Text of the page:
Major tax law changes enacted In 1997 can mean huge tax savings if you play the game right. Here are seven smart ways you can use to take advantage of Uncle Sam's latest tax breaks for homeowners:
Sell Your Current Home Own and live in your home at least two of the last five years -- then sell it. You'll owe absolutely no tax on the profit (capital gains) for gains up to $500,000 (if married filing jointly) or $250,000 (if filing singly). There's no longer a need to wait until you're age 55 to sell or at any age to "roll over" your profit by buying a home that costs at least as much as the home you sold.
Retire On A Budget Now when you move, you can replace your old home with one that fits your needs and your budget. Perhaps you want less house because your children have left the nest, or you've retired or there's been a divorce. Under the new tax rules, you can quit worrying about paying a hefty capital gains tax when you scale back.
Relocate Without Renting Before, people who moved to lower-cost-of-living areas had three choices: (1) convert the old home to a rental unit until moving back; (2) sell the old home and buy a "mansion" in the new town to defer paying capital gains tax; or (3) sell the old home, buy a similar-size home in the new town or rent a home and pay capital gains tax. Now, those who transfer can sell a home as often as once every two years and still claim the capital gains exemption on the profits. There is even a special exception to the two-year rule if you must sell your home due to a change in place of employment. This helps families that have frequent job-related moves to different parts of the country.
Take Your Freedom Overseas If your family follows a job to a foreign land, you can sell your home here before you leave without rushing to purchase a new home immediately. Then, when you return, you can find a home at your convenience that fits your current needs, rather than trying to squeeze back into your old home before you can sell. If you have already been away, but lived in your old home for two of the last five years, you can still benefit from the tax law change if you sell now.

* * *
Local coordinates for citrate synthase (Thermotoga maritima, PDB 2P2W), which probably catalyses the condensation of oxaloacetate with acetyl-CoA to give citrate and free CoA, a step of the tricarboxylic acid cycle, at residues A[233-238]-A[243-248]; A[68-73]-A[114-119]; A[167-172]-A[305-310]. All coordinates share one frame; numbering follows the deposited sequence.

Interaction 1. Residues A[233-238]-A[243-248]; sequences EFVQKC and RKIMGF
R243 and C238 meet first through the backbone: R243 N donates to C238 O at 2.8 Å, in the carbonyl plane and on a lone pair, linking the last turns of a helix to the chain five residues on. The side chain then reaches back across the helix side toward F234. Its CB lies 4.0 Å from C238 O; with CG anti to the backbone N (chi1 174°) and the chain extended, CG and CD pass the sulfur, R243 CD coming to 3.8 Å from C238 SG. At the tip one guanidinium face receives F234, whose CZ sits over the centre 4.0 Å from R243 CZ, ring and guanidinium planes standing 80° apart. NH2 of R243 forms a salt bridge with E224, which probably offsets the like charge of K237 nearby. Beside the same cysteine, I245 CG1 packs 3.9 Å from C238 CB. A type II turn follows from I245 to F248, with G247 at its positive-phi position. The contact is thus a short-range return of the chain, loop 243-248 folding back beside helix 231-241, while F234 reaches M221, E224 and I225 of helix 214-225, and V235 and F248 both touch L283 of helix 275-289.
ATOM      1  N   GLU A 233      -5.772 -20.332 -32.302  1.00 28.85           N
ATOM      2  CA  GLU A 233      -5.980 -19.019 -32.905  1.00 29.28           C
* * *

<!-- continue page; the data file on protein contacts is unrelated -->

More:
Selling Serially Young families and those inclined toward fixing up can buy a home, improve it, and sell it again two years later at a profit without paying taxes on the gains. Repeating the cycle is now a good way for new homeowners to build equity toward the dream home they want. Also, investors can buy a property, rent it out, then convert it to their principal residence; live there for two years and then sell it, keeping the profit. However, depreciation allowed on the rental after May 6, 1997 will be taxed at 25%.
Vacation Villas Capital gains taxes on summer homes, ski lodges and other second residences now can be avoided if you move in for two of the five years before the sale. First, claim tax-free profit when you sell your main home. Then move into your vacation home and make it your primary residence for at least two years. When you sell the vacation home, you can pocket those profits, too.
A Tax Deferred Exchange Section 1031 of the Internal Revenue Code allows property owners to exchange one qualified property for another without owing any tax. Let's say an investor has a property with several small rental units. The investor can exchange that multi-unit property for a large house, which should be rented out for at least a year. Then the investor can move into the house and convert it to a primary residence. That way, any gain from both the multi-unit property or the large house is tax free, except for rental depreciation after May 6, 1997. Note it is necessary for a qualified intermediary to handle a 1031 exchange transaction. Here's some helpful advice on record keeping: Even though most sellers can now buy up or buy down with little worry about tax implications, profits that exceed limits are taxable in the year of sale. And some states are continuing to tax capital gains from home sales. So don't be tempted to throw away receipts you collected to help lower taxes on capital gains. Your old receipts can help serve as proof of capital repairs, pre-sale fix-ups and other expenditures that reduce your gains and lower your taxable profits.